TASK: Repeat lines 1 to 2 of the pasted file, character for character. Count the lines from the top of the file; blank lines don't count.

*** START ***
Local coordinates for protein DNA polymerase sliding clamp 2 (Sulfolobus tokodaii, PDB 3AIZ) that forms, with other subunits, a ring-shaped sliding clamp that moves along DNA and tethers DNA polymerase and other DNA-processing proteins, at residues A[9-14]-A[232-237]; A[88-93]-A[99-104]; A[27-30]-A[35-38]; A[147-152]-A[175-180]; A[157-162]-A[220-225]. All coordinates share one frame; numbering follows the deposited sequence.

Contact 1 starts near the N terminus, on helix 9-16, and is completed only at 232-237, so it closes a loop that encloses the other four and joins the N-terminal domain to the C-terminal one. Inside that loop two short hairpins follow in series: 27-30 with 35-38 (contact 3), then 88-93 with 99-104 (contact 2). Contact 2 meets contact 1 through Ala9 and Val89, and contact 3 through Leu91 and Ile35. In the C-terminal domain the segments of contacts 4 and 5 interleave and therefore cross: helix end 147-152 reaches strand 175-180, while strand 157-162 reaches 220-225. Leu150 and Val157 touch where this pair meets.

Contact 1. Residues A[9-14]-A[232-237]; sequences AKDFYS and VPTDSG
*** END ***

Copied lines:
Local coordinates for protein DNA polymerase sliding clamp 2 (Sulfolobus tokodaii, PDB 3AIZ) that forms, with other subunits, a ring-shaped sliding clamp that moves along DNA and tethers DNA polymerase and other DNA-processing proteins, at residues A[9-14]-A[232-237]; A[88-93]-A[99-104]; A[27-30]-A[35-38]; A[147-152]-A[175-180]; A[157-162]-A[220-225]. All coordinates share one frame; numbering follows the deposited sequence.

Contact 1 starts near the N terminus, on helix 9-16, and is completed only at 232-237, so it closes a loop that encloses the other four and joins the N-terminal domain to the C-terminal one. Inside that loop two short hairpins follow in series: 27-30 with 35-38 (contact 3), then 88-93 with 99-104 (contact 2). Contact 2 meets contact 1 through Ala9 and Val89, and contact 3 through Leu91 and Ile35. In the C-terminal domain the segments of contacts 4 and 5 interleave and therefore cross: helix end 147-152 reaches strand 175-180, while strand 157-162 reaches 220-225. Leu150 and Val157 touch where this pair meets.